upon the figure within.
A succession of loud and shrill screams, bursting suddenly from the throat of the
chained form, seemed to thrust me violently back. For a brief moment I hesitated, I
trembled. Unsheathing my rapier I began to grope with it about the recess, but the
thought of an instant reassured me. I placed my hand upon the solid fabric of the
catacombs and felt satisfied. I again approached the wall. I replied to the yells of him who
clamoured. I echoed, I aided, I surpassed them in volume and in strength. I did this and
the clamourer grew still. It was now midnight and my task was drawing to a close. I had
completed the eighth, the ninth, and the tenth tier. I had finished a portion of the last and
the eleventh, there remained but a single stone to be fitted and plastered in. I struggled
with its weight and I placed it partially in its destined position. But now there came from
out the niche a low laugh that erected the hairs upon my head. It was succeeded by a sad
voice, which I had difficulty in recognising as that of the noble Fortunato.
The voice said, "Ha! Ha! Ha! He! He! A very good joke indeed, an excellent jest.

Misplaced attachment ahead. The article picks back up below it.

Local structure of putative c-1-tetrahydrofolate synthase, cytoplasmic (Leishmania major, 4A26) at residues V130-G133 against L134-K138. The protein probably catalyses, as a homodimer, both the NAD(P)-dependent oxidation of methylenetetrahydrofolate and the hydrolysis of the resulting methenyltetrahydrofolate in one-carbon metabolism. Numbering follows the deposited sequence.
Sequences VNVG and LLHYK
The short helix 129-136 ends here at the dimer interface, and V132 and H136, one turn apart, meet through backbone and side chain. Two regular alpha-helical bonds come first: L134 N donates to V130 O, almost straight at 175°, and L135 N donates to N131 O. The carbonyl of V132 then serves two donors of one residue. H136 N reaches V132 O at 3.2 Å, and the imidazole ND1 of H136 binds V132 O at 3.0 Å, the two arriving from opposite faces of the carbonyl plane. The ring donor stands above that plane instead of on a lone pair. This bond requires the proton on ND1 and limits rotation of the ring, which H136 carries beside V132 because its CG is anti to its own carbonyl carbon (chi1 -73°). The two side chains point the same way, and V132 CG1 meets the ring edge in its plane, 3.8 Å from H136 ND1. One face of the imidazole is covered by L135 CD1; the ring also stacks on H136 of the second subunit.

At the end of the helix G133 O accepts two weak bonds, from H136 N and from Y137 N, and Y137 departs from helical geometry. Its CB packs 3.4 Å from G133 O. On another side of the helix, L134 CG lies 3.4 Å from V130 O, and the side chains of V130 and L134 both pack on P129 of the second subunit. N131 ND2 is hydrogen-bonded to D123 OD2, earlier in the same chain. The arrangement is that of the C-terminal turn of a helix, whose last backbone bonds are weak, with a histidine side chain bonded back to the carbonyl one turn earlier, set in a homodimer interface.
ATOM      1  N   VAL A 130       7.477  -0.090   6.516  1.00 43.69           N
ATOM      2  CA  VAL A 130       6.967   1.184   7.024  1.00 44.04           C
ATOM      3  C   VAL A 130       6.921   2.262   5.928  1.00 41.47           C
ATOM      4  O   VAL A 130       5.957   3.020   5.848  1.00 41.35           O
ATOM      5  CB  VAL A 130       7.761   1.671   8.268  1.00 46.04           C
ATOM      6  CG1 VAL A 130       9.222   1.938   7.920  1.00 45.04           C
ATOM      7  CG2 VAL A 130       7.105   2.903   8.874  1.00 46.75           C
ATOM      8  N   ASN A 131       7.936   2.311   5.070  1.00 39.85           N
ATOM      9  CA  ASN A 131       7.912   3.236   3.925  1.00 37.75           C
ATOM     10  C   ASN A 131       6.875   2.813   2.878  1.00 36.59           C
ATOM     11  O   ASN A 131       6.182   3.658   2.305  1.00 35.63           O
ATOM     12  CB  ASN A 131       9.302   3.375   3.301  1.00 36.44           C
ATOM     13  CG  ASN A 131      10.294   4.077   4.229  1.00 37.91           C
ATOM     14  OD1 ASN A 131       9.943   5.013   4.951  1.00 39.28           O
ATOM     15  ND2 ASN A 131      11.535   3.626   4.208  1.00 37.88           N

We will have many a rich laugh about it at the palazzo. He! He! He! Over our wine. He!
He! He!"
"The Amontillado!" I said.
"He! He! He! He! He! He! Yes, the Amontillado. But is it not getting late? Will
not they be awaiting us at the palazzo, the Lady Fortunato and the rest? Let us be gone."
"Yes," I said, "let us be gone."
"For the love of god Montresor!"
"Yes," I said, "for the love of God!" But to these words I hearkened in vain for a
reply. I grew impatient. I called aloud, "Fortunato!" No answer. I called again,
"Fortunato!" No answer still. I thrust a torch through the remaining aperture and let it fall
within. There came forth in return only a jingling of the bells. My heart grew sick on
account of the dampness of the catacombs. I hastened to make an end of my labour. I
forced the last stone into its position. I plastered it up. Against the new masonry I again
erected the old rampart of bones. For the half of a century no mortal has disturbed them.
In pace requiescat!